Research supports a variety of treatments for early psychosis, especially coordinated specialty care. In 2008, the National Institute of Mental Health (NIMH) launched the research initiative, Recovery After an Initial Schizophrenia Episode (RAISE) project. RAISE studied coordinated specialty care treatments and the best ways to intervene after people begin to experience psychotic symptoms and to help them return to a path toward productive, independent lives. Coordinated specialty care involves the following components:

  • Individual or group psychotherapy is typically based on principles of cognitive behavior therapy. This therapy is tailored to each patient’s needs and emphasizes resilience training, illness and wellness management, and building coping skills.
  • Family support and education teach family members about psychosis, coping, communication, and problem-solving skills. Family members who are informed and involved are more prepared to help loved ones through the recovery process.
  • Medication management (also called pharmacotherapy) helps reduce psychosis symptoms. Medication selection and dosing are tailored to patients with early psychosis and their individual needs. Like all medications, antipsychotic drugs have risks and benefits. Patients should talk with their health care providers about side effects, medication costs, and dosage preferences (daily pill or monthly injection).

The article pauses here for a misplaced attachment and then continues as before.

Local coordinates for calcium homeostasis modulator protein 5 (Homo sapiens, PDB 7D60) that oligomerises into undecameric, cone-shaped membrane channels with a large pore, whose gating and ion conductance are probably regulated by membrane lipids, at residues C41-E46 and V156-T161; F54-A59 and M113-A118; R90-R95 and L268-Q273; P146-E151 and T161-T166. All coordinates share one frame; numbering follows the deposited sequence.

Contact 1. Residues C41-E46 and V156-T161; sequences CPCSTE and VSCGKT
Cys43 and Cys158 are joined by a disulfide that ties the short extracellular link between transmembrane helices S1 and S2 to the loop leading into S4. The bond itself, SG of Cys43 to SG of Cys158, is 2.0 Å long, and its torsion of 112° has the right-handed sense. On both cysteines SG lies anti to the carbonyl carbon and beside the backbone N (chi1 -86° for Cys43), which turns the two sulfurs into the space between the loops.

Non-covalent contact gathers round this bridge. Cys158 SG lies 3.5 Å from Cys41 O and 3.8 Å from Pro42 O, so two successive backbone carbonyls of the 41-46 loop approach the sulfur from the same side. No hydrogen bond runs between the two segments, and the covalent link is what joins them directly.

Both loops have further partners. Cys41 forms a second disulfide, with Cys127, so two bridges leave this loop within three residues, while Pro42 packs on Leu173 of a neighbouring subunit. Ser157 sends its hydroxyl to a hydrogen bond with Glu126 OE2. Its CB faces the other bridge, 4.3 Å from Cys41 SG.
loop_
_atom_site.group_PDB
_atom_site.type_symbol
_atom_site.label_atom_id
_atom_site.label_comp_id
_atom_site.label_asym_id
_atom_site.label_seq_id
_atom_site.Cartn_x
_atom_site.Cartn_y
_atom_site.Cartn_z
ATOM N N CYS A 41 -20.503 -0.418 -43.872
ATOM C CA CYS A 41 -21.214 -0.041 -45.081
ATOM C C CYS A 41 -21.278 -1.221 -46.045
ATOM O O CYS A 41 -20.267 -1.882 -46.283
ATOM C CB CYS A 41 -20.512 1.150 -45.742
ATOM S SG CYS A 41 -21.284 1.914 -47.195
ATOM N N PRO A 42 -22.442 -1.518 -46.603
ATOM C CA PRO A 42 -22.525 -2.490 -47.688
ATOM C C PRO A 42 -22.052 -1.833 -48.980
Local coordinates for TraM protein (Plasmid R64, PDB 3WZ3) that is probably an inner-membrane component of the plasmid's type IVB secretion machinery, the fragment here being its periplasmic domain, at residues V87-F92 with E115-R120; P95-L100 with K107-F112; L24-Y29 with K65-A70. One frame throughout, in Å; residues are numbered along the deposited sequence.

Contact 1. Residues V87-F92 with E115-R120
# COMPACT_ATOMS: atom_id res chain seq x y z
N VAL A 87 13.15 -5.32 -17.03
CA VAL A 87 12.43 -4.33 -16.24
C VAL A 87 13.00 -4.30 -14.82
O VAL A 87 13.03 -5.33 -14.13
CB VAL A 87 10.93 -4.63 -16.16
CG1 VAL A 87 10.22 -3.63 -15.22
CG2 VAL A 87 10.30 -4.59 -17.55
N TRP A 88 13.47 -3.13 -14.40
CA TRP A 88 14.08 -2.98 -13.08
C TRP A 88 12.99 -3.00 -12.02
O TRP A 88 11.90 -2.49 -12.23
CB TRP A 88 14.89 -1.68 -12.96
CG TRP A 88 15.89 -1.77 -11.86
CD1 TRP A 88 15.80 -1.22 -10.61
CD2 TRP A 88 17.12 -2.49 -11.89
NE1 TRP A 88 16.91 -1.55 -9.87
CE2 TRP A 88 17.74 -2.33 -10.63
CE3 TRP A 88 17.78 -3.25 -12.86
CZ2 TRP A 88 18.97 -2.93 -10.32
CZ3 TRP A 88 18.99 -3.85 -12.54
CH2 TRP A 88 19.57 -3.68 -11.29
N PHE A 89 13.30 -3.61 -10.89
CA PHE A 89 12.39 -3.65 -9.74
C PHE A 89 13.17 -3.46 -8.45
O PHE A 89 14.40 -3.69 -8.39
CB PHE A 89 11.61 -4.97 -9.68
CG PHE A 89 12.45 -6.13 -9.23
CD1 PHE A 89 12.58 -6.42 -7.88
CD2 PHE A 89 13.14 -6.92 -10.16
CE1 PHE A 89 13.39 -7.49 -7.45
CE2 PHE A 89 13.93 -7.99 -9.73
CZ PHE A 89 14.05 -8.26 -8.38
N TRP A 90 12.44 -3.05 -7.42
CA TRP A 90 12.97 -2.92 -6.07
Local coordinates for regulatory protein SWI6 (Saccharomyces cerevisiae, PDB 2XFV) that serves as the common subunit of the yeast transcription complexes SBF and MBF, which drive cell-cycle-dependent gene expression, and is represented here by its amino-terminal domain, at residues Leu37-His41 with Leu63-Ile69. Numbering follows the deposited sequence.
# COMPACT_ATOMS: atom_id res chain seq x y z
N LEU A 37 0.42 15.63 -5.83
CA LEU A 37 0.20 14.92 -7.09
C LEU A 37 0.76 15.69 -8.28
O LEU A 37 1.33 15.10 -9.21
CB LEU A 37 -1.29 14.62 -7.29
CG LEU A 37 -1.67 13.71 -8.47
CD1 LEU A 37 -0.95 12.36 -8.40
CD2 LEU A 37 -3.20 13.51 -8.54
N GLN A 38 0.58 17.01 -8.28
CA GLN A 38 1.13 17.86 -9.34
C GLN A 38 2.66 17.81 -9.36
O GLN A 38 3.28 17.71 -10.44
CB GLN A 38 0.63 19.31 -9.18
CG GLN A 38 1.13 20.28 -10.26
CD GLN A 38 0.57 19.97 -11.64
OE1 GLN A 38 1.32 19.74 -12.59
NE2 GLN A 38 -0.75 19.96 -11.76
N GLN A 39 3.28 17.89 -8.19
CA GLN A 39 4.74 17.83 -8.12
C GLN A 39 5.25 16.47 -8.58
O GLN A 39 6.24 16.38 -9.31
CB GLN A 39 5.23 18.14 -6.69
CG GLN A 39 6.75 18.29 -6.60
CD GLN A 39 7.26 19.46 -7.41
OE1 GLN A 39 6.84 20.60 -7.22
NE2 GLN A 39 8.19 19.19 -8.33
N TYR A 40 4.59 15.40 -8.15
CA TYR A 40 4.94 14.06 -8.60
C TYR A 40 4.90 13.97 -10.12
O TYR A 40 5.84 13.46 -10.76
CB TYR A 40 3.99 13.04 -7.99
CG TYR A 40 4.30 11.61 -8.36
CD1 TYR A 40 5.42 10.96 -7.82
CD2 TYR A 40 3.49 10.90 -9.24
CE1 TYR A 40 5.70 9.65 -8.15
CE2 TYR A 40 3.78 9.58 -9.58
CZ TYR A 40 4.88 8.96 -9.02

• Supported employment and education services help patients return to work or school and achieve their personal goals. Emphasis is on rapid placement in a work or school setting, combined with coaching and support, to ensure success.
  • Case management helps patients with problem-solving. The case manager may offer solutions to address practical problems and coordinate social services across multiple areas of need.

Individuals with psychosis should be involved in their treatment planning. Their needs and goals should drive their treatment programs, which will help them stay engaged throughout the recovery process.

It is important to find a mental health professional who is trained in psychosis treatment and who makes the patient feel comfortable.

Finding Help

NIMH does not endorse specific early psychosis clinics or evaluate the professional qualifications or competence of individual practitioners. However, there are several organizations that may be able to assist you in finding a treatment program in your area. This list may not be comprehensive and does not constitute an endorsement by NIMH.

Behavioral Health Treatment Services Locator

The Substance Abuse and Mental Health Services Administration (SAMHSA) provides this online resource for locating mental health treatment facilities and programs in your state. For additional resources, visit our Help for Mental Illnesses webpage.

Talking to Your Health Care Provider About Your Mental Health

Communicating well with your doctor or health care provider can improve your care and help you both make good choices about your health. Read our Tips for Talking With Your Health Care Provider to help prepare for and get the most out of your visit. For additional resources, including questions to ask your doctor, visit the Agency for Healthcare Research and Quality.
U.S. Department of Health and Human Services
National Institutes of Health
NIH Publication No. 20-MH-8110